HomeEntertainment NewsLance Reddick Was Every Genre Project's Secret Weapon

Lance Reddick Was Every Genre Project’s Secret Weapon

2014 was a huge year for Lance Reddick. He appeared in a small but mighty role in Riley Stearns’ feature film debut, “Faults,” before absolutely blowing everyone away as Major Richard Carver in Adam Wingard and Simon Barrett’s cult hit, “The Guest.” I caught the film in theaters, having had to drive nearly an hour away to do so, and immediately fell in love with the genre-bending thriller. But a moment that is forever etched in my brain was when Reddick shows up at the Peterson family home for the first time with an armed team, and there’s a firefight. One of my fellow audience members, some random dude from Nowheresville, Ohio, erupted in his seat, screaming, “What a f***ing badass!”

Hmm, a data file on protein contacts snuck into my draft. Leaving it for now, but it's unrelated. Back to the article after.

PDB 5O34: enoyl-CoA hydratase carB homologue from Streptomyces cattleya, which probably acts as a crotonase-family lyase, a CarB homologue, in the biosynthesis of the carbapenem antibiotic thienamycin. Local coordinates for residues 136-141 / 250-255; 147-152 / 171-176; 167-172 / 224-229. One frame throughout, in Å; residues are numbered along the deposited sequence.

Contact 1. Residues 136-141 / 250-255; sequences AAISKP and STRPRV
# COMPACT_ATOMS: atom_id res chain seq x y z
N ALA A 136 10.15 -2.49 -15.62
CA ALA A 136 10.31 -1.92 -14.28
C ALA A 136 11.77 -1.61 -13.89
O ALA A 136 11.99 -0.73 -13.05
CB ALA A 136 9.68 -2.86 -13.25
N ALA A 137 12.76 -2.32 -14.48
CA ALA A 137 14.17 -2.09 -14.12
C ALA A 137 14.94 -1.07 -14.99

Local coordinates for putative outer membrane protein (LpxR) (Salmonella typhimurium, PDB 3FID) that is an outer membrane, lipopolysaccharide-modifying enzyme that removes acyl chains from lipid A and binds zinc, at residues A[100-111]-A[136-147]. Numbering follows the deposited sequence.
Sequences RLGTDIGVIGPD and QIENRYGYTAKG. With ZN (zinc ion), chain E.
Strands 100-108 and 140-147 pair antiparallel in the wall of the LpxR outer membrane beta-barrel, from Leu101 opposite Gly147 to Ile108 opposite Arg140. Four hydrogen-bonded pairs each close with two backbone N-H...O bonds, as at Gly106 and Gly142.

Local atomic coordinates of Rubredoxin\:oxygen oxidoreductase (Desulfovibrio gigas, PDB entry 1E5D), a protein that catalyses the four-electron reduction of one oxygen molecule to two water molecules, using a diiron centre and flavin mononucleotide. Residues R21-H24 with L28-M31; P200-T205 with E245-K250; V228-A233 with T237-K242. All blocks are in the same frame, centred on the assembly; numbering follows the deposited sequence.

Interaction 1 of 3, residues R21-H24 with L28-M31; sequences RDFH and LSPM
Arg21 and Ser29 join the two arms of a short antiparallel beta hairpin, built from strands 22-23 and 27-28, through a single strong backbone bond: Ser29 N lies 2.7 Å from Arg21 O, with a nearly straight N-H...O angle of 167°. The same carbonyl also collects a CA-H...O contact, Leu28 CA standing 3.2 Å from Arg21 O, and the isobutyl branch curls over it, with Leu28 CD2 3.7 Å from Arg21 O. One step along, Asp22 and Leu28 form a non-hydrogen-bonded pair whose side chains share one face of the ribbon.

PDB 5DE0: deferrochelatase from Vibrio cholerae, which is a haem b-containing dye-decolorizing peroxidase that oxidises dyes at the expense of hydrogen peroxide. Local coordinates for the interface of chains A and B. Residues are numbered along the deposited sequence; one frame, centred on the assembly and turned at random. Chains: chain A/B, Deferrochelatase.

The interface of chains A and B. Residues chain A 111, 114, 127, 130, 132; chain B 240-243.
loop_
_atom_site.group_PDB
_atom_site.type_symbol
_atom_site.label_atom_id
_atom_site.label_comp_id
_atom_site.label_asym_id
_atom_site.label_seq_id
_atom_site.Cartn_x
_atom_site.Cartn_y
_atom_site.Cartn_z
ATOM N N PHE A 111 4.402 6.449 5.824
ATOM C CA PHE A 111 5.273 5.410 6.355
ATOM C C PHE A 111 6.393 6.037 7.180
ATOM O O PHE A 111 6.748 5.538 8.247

God, was he ever right. Lance Reddick maintained a strong reputation as a force in independent genre films, later appearing in the grisly, weirdly underseen “Monster Party” as the leader of a group of recovering serial killers. He would often play roles of dominance, like Officer Carter in Nia DaCosta’s debut feature, “Little Woods,” or his hilarious turn as Pastor Mike in the comedy flick, “Faith Based.” That was the magic of a guy like Lance Reddick. He could be given a character description of a dangerous military leader trying to subdue his own illegally failed experiment and turn him into a hero, or provide an empathetic approach to healing to people often viewed by society as nothing more than monsters, and have us rooting for his survival and success. No matter what the role called for, Reddick would have the audience enraptured.



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